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12 Ways for a Risk-Averse Investor to Buy a Savings Plan or Scheme

dateKnowledge Centre Team dateDecember 08, 2020 views109 Views
12 ways a Risk-Averse Investor gets Guaranteed Savings

Every individual has different financial goals and needs. Finding the right savings plan is crucial for achieving your financial goals. It is essential to understand that some amount of risk follows all kinds of investments. With so many options floating around, one must find the most suitable option to get guaranteed returns at maturity.

Not all individuals readily accept the risks that follow with a particular investment hence becoming risk-averse with their investment needs. For example, an investor with low or fixed income having higher financial responsibility tends to be more risk-averse than an investor having high income and low financial responsibilities.

A risk-averse person ideally focuses on avoiding loss and gaining profits on their investments. The investor prefers sure-shot returns by investing in low-risk schemes and products instead of avoiding high volatility in unknown markets and schemes.

Risk-averse investments have specific stability to them and are often tax-deductible under 80C with tax-free maturity. By becoming a risk-averse investor, you choose to keep your capital safe than aiming for a higher return over it.

What Savings Plan or Scheme you can Buy?

Plenty of options are available to risk-averse investors to invest their capital. Risk-averse investors should try and stay away from investments involving high price volatilities. One can calculate the amount of risk involved by the fluctuation/volatility of the price in the market. There are several risk-averse investment strategies:

1. Savings Account

The high yield savings account provides a safe long-term return with practically no investment risk to the particular amount invested. The high term yield differs with the type of savings account. However, the rate of return should exceed the prevailing rates of inflation. This strategy has the least amount of risk involved and mostly yields the lowest returns. E.g., The Jan Dhan Yojana initiated under the government helped the farmers and the poor people earn 4% of interest on their hard-earned money which they earlier used to keep in cash.

2. Fixed Deposits

Fixed deposit is amongst the safest options available in the market at the moment for investment. The reason for the same is because they are not market-driven. Fixed deposits carry your invested amount for a predetermined time on which primary interests can be earned, which depends on the bank and the number of years. Still liquidity and return are relatively lower.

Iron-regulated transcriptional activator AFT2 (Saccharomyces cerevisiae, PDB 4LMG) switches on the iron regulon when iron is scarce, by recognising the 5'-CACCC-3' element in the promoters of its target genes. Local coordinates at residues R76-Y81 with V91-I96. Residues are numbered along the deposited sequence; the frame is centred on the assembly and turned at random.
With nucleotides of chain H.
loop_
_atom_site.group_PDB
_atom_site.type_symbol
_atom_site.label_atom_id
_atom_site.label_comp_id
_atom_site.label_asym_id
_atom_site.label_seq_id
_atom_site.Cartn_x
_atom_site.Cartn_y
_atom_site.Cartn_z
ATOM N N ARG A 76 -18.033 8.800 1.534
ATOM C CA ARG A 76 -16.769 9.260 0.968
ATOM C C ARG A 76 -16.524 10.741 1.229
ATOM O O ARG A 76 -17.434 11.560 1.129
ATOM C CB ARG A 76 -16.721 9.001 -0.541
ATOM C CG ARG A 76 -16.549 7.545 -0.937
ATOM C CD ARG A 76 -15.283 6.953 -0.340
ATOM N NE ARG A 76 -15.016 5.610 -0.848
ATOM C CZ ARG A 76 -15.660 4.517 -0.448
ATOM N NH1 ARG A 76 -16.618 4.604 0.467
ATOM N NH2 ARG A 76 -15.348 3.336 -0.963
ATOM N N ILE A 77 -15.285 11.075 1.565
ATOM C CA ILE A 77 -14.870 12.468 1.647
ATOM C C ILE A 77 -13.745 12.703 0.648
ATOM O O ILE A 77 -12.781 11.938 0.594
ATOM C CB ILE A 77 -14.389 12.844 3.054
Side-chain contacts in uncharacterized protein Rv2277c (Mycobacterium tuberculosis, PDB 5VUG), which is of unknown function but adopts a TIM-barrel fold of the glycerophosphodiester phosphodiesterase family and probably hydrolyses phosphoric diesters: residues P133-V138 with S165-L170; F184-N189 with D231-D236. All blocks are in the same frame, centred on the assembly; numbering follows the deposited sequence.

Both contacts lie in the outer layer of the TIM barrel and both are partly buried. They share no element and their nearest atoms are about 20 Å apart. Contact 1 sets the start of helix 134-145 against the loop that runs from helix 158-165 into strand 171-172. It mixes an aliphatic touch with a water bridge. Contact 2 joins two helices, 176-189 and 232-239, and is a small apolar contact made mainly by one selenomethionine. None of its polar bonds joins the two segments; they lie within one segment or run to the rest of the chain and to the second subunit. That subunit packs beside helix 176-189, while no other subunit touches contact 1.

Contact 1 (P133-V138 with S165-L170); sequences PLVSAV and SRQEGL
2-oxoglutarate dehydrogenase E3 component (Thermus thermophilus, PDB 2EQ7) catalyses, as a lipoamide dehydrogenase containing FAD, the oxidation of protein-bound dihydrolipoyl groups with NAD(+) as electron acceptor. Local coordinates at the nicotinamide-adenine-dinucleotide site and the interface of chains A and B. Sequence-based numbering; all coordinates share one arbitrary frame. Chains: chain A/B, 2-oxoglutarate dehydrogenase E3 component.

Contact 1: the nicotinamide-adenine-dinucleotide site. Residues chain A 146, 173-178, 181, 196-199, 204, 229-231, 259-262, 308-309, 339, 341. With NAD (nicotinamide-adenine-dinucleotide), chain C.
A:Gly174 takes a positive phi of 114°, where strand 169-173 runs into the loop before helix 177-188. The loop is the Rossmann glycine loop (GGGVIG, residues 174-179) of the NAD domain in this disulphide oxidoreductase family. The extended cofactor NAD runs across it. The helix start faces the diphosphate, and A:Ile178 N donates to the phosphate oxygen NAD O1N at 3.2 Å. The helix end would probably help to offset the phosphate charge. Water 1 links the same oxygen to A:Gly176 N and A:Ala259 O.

Another benefit of investing in fixed deposits is that it is tax-exempt up to 1 and a half years under the Income Tax act and also comes along with a lock-up to 5 years. Financial banks offer a 9% interest per annum, while private banks offer up to 8.25% p/a. For a public bank, the highest interest rate given is around 7.30 % per annum. The investors should note that only the principal component can be qualified under tax deduction, and the interest is taxed as per the individual’s tax slab.

Risk-averse investors who are not in immediate need of money can choose to invest their capital in Fixed Deposits. The FDs have the edge over the savings account. It pays slightly more than the regular savings account if the investor is willing to deposit money for a more extended period. There is a small risk of rising interest rates while the money is deposited and further losing a higher return rate.

3. Recurring Deposits

Investors do not have a particular lump sum to invest in Fixed deposits, like a common man earning a regular salary, saving a small amount to invest an amount every month in Recurring deposits thus earning a fixed deposit rate interest. These investments come with predefined duration and give assured returns at fixed interest rates.

Most banks usually provide the same interest rate on RDs and FDs. By opting for Recurring deposits, you get the choice to manage and arrange your investments and the interest rate on them is revised and updated depending upon the monetary policies. Also, there are individual recurring deposits that people invest in for future demand and future needs, such as buying a car or going on a tour.

4. Provident Funds

Provident Funds is the most suitable option when thinking about the future and retirement as it promises extreme safety and regular returns.

a) Public Provident Fund (PPF)

It is again one of the safer investment options as it is sovereign by the government. PPF comes with a lock-in period of 15 years, and the invested capital qualifies for a tax deduction, whereas maturity and interest earned are tax-exempt under section 80C. Currently, PPF offers 8% compound interest per annum, but it might be subjected to change if the interest rate is reviewed every quarter by the Ministry of Finance based on yields of the government bonds.

b) Voluntary Provident Fund (VPF)